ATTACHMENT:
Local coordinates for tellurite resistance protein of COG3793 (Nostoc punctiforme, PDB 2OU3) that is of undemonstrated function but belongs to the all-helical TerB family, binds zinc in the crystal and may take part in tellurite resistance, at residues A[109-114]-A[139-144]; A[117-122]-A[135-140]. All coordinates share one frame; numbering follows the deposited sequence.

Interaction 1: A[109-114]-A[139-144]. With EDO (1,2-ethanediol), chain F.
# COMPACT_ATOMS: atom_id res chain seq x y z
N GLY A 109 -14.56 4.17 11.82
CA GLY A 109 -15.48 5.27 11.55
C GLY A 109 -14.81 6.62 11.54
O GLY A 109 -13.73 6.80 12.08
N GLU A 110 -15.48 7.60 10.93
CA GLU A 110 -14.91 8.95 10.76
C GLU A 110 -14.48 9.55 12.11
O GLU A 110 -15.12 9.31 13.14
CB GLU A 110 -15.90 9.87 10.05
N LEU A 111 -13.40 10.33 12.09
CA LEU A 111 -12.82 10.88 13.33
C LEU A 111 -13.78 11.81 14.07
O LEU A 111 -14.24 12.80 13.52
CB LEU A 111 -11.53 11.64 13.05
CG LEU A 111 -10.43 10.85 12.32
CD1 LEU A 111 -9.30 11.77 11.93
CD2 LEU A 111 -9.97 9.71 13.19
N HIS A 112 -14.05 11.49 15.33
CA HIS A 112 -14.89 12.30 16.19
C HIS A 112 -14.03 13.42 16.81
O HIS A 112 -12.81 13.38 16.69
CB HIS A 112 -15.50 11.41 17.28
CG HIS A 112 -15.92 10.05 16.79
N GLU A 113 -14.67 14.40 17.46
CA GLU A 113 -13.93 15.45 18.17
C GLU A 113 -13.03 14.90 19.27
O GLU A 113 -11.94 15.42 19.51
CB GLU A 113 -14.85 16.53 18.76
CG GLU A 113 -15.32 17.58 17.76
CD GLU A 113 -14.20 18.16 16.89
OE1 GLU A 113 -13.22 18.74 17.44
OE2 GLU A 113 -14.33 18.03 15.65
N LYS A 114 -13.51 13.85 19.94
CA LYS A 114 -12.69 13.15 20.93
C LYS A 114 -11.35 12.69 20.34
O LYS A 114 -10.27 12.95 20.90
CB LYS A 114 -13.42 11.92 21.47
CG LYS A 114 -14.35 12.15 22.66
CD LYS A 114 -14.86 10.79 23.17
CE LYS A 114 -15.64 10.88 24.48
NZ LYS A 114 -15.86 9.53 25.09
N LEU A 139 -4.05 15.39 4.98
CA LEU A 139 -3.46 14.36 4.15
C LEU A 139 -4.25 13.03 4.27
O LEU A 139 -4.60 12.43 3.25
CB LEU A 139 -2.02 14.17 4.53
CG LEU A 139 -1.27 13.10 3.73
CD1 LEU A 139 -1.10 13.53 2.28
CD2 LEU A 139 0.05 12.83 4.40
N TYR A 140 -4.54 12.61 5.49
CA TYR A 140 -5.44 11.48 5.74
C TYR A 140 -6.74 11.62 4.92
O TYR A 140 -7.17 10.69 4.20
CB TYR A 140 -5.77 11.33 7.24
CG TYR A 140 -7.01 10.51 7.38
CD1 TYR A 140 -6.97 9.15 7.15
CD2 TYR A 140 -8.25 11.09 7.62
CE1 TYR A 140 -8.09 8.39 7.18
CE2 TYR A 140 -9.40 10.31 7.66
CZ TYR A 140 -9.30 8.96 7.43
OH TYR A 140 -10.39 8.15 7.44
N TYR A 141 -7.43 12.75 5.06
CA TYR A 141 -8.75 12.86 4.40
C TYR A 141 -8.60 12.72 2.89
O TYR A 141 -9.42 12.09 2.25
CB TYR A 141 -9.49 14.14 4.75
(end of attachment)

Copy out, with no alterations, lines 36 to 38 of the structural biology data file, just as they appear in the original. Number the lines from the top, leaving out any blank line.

N LYS A 114 -13.51 13.85 19.94
CA LYS A 114 -12.69 13.15 20.93
C LYS A 114 -11.35 12.69 20.34